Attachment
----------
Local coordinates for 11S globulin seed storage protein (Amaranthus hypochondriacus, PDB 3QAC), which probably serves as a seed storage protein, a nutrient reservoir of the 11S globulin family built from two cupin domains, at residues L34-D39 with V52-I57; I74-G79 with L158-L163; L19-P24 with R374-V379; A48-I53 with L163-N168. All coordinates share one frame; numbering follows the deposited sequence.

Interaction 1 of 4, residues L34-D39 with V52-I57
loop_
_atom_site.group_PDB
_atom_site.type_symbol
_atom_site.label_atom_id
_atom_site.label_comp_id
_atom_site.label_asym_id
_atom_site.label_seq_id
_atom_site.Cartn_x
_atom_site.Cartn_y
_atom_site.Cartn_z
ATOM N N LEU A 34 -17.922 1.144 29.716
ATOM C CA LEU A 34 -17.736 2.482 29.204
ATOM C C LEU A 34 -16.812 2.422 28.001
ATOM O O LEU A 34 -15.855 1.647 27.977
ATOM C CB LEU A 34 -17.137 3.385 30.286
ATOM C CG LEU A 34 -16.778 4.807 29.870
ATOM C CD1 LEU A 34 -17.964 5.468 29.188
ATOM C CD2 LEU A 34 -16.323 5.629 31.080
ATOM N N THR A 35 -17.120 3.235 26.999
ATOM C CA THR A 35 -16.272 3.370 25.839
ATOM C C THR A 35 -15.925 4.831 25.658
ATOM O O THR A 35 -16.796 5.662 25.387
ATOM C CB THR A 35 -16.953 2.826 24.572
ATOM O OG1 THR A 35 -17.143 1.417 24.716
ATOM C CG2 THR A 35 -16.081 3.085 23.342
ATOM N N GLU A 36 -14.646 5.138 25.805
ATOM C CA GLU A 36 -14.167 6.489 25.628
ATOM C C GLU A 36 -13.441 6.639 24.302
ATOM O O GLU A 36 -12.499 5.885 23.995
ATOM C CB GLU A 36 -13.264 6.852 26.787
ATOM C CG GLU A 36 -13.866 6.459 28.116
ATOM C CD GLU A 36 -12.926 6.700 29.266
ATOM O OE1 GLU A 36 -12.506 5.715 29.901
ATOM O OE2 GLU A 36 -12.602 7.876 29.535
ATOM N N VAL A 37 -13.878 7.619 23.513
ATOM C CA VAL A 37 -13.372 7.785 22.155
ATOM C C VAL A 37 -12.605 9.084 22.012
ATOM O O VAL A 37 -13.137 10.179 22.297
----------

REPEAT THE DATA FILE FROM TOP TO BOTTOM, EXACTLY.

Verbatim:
Local coordinates for 11S globulin seed storage protein (Amaranthus hypochondriacus, PDB 3QAC), which probably serves as a seed storage protein, a nutrient reservoir of the 11S globulin family built from two cupin domains, at residues L34-D39 with V52-I57; I74-G79 with L158-L163; L19-P24 with R374-V379; A48-I53 with L163-N168. All coordinates share one frame; numbering follows the deposited sequence.

Interaction 1 of 4, residues L34-D39 with V52-I57
loop_
_atom_site.group_PDB
_atom_site.type_symbol
_atom_site.label_atom_id
_atom_site.label_comp_id
_atom_site.label_asym_id
_atom_site.label_seq_id
_atom_site.Cartn_x
_atom_site.Cartn_y
_atom_site.Cartn_z
ATOM N N LEU A 34 -17.922 1.144 29.716
ATOM C CA LEU A 34 -17.736 2.482 29.204
ATOM C C LEU A 34 -16.812 2.422 28.001
ATOM O O LEU A 34 -15.855 1.647 27.977
ATOM C CB LEU A 34 -17.137 3.385 30.286
ATOM C CG LEU A 34 -16.778 4.807 29.870
ATOM C CD1 LEU A 34 -17.964 5.468 29.188
ATOM C CD2 LEU A 34 -16.323 5.629 31.080
ATOM N N THR A 35 -17.120 3.235 26.999
ATOM C CA THR A 35 -16.272 3.370 25.839
ATOM C C THR A 35 -15.925 4.831 25.658
ATOM O O THR A 35 -16.796 5.662 25.387
ATOM C CB THR A 35 -16.953 2.826 24.572
ATOM O OG1 THR A 35 -17.143 1.417 24.716
ATOM C CG2 THR A 35 -16.081 3.085 23.342
ATOM N N GLU A 36 -14.646 5.138 25.805
ATOM C CA GLU A 36 -14.167 6.489 25.628
ATOM C C GLU A 36 -13.441 6.639 24.302
ATOM O O GLU A 36 -12.499 5.885 23.995
ATOM C CB GLU A 36 -13.264 6.852 26.787
ATOM C CG GLU A 36 -13.866 6.459 28.116
ATOM C CD GLU A 36 -12.926 6.700 29.266
ATOM O OE1 GLU A 36 -12.506 5.715 29.901
ATOM O OE2 GLU A 36 -12.602 7.876 29.535
ATOM N N VAL A 37 -13.878 7.619 23.513
ATOM C CA VAL A 37 -13.372 7.785 22.155
ATOM C C VAL A 37 -12.605 9.084 22.012
ATOM O O VAL A 37 -13.137 10.179 22.297